While many Chicagoans are unhappy when right-wing pundits or President Donald Trump cast a negative light on the city, 16-year-old Kennedy Shanks is pushing back.
The sophomore at Lindblom Math and Science Academy in West Englewood founded Minorities, Speak Up! last year in an effort to use social media, the arts and activism to counter that narrative — and showcase what teenagers in Chicago are capable of.
“A lot of good people come out of the South Side of Chicago,” Kennedy said. But “all you hear about is shootings, killings, and drugs. The youth can change the narrative.”
One way she seeks to do that is through a donation drive for the homeless who need warm clothing, toiletries and other items for the winter.
Kennedy said Minorities, Speak Up! plans to bring the donations to Lower Wacker Drive and other areas where homeless congregate to distribute coats, scarves, hats, gloves and toiletries.
She said her group of 20 teens plans to reach out to as many as 1,000 homeless people.
“I hope to show that South Siders care about all parts of the city,” Kennedy said.
Kennedy, a resident of the Washington Heights neighborhood, remembers the first time she was made aware of the city’s negative image while she was on a family trip to a Nebraska water park.
She said one of her cousin’s friends asked her if Chicago is “really that bad” and if she had known someone who had been shot.
“It made me uncomfortable because that’s not the first thing I think of in the city,” Kennedy said. “I was shocked. I felt defensive because I live here. I love Chicago.”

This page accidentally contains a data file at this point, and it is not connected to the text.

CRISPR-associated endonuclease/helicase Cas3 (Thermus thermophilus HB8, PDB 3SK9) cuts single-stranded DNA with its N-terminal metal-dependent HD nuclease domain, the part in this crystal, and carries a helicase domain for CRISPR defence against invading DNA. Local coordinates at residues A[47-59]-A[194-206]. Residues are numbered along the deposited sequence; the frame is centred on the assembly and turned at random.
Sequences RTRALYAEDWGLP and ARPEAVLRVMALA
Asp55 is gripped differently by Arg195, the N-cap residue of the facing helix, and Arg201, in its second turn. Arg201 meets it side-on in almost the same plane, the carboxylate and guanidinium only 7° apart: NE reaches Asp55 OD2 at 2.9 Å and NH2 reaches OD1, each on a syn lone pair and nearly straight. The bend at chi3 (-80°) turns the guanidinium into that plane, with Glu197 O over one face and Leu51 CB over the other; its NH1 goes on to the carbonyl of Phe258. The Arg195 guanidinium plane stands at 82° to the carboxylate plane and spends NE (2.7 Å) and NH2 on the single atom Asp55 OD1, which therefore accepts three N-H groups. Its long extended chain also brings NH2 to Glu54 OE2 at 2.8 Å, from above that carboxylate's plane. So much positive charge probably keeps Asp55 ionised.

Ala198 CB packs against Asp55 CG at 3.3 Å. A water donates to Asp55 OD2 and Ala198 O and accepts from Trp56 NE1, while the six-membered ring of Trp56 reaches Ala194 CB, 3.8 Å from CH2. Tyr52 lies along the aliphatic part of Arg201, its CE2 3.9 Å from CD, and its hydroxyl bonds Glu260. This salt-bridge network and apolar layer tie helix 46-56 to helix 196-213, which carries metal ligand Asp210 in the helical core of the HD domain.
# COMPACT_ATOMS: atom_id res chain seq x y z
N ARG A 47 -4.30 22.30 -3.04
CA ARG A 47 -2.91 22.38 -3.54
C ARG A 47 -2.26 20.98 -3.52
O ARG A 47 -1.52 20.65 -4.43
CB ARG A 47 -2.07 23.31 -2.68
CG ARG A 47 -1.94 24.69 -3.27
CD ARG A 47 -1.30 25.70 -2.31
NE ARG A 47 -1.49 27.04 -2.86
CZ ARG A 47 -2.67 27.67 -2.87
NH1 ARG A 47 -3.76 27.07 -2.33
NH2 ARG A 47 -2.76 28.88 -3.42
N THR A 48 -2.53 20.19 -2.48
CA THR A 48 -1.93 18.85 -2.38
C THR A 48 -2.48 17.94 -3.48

So she formed Minorities, Speak Up! and recruited seventh and eighth-graders as well as high schoolers to join.
In addition to the clothing drive, another way the group is hoping to counter negative stereotypes is through the arts. Kennedy is writing a book of poetry she hopes to get published. And she is forming a poetry team, which recently held tryouts at the Carter G. Woodson Regional Library.
“We’re in the recruiting stage. We’re getting more and more people to come in,” Kennedy said.
Kennedy writes and performs her own poetry under the name “Mis.Understood.” She co-hosts a podcast through her organization, where they discuss body positivity, racism, teen mental health and LGBTQ issues, among other topics.
Kennedy’s activism and new-found focus comes after she missed dozens of school days last year due to stress. She credits her rebound to help she received from the Schuler Scholar Program, which helps students from low-income areas and communities that have experienced disinvestment go to college by providing mentoring, counseling and other services.
“I was stressed knowing I would have to leave school, and knowing I’d be behind” in her classwork at Lindblom, one of the city’s most rigorous high schools. “After the 45 days, the program was there to pick me up. … They’ve helped me become academically and mentally OK.”
Now, Shanks is hoping to attend Howard or Hampton, two prestigious Historically Black Colleges and Universities. Since its inception, the Schuler Scholar Program has helped about 1,200 “high-achieving and underrepresented students to gain access to and succeed at highly selective colleges and beyond,” its website says.
Kennedy also got involved in a service-learning project with an organization working to remove lead from Englewood through the program.
Kari Mueller, who directs the Schuler program at Lindblom, said Kennedy has flourished in becoming a leader — a skill the program focuses on — by starting Minorities, Speak Up! and the poetry team.
“We want her to unlock her potential, which is something she’s done in her young age,” Mueller said. “Starting her nonprofit shows she just doesn’t focus on the academic part.”
Details of clothing drive
The dropoff location for the clothing and toiletries drive is at State Farm Insurance, 1813 W. 87th St. Donations are being accepted from 9 a.m.-5 p.m. Monday-Friday and 9 a.m-1 p.m. Saturdays. For more information, contact firstname.lastname@example.org.